It poured almost the entire time that we were there, but this did not dampen the spirits of any of those present. We were regaled with music and songs from a children’s choir and a trio of women, home recipients. All were originally orphans from the aforementioned orphanage. They harmonized beautifully as they sang a rendition of two Christian songs. As we listened, our shoes were stuck in the mud, but our spirits were soaring like kites. Beautiful evening!
Marale, in the department of Francisco Morazan, was likely the hardest hit area by Hurricane Mitch in 1997. They suffered great loss, including loss of life. Many promises had been made to them, but little was done. Now, for the first time, promises were fulfilled in the form of 44 new homes for the families living in the worst condition. I was proud to represent FFP in bringing a ray comfort into their chronic and profound suffering.
One can see the deeply-etched sadness in the faces of the people there. One of the speakers stated that the name of Marale has been written with pain, suffering, tears, sweat and blood. At long last there was some relief.
The town of Marale was amidst the department’s many mountains. The town’s one church, Church of the Black Christ, dominated the town atop its highest point. The road from the church led one down to the humble but quaint town square – a town obviously lacking resources.
When walking though Marale, I came across the town’s “loca” (“crazy lady”), named Virginia. I was captivated by her, initially because she reminded me of a drawing that appeared next to a poem by the Cuban black poet, Nicolas Guillén, called “La Muerte” (Death). Her face appeared skeletal. I believe she is homeless, living in the forest outside of the town. Her teeth were in terrible condition, she was in great need of a bath, her hair was uncombed and matted. Her face and hair were covered with dried-on dirt. When I spoke to her, I wondered how long since a human being had touched her (physically or emotionally). I wanted to hug her, but at that moment I could not find the courage. While I was talking to her, I did place my hand gently on the side of her face.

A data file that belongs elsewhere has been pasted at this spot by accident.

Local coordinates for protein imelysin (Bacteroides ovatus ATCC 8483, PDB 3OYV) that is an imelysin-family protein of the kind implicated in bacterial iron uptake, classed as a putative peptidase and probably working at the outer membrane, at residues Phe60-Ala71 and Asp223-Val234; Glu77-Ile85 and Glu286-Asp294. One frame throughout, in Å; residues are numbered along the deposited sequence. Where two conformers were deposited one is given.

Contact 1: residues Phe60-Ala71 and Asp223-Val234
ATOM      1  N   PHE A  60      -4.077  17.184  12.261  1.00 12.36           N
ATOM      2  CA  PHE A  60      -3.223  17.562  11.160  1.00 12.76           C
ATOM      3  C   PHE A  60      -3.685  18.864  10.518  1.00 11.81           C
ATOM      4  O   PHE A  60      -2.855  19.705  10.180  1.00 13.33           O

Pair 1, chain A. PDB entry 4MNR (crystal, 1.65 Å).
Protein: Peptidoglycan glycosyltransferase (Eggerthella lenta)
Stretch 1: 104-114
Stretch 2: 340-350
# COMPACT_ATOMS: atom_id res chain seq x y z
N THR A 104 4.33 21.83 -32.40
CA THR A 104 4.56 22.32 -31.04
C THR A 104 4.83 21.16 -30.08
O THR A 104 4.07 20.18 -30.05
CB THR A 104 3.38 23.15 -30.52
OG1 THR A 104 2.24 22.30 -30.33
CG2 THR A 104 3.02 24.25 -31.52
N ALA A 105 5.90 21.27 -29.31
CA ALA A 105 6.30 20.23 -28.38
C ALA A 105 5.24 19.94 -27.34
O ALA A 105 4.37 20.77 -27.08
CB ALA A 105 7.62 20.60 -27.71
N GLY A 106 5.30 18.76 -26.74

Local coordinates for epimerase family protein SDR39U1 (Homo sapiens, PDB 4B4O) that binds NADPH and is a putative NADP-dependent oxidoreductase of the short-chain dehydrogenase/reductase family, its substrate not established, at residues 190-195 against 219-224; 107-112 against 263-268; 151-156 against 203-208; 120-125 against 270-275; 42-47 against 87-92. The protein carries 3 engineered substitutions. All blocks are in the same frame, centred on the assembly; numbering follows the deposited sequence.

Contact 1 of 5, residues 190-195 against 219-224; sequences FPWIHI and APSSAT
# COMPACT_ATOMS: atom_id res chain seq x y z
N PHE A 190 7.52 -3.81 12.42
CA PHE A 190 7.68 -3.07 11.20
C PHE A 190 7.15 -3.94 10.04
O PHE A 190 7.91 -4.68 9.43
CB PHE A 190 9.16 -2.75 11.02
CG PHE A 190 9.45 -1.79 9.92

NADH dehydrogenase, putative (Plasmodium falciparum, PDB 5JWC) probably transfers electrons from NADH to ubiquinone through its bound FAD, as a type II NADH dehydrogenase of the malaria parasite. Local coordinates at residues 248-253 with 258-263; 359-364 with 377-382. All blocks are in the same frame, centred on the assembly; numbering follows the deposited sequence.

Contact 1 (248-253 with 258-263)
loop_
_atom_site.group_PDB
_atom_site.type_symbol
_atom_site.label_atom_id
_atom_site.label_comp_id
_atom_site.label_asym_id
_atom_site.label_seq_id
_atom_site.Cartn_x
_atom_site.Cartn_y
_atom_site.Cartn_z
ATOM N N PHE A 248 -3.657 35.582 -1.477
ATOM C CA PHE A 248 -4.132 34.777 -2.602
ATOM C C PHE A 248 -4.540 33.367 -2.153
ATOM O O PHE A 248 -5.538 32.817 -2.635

Later, when I spoke at the inauguration of the new homes in the village, I felt compelled to challenge the citizens to make efforts to take care of Virginia as a collective responsibility of the town. The mayor and the people responded kindly to this challenge after my talk and promised to do something about her living conditions. Some of the visiting mayors from nearby towns thanked me for bringing up what was surely a sensitive issue and they promised to do something about the mentally challenged people of their towns as well.
I have made a promise to myself that one day I will return to give her the warm hug that I was not brave enough to give her during our first brief encounter.
Her face continues to haunt me.
To view more pictures from Angel’s trip, please visit the Food For The Poor Facebook album.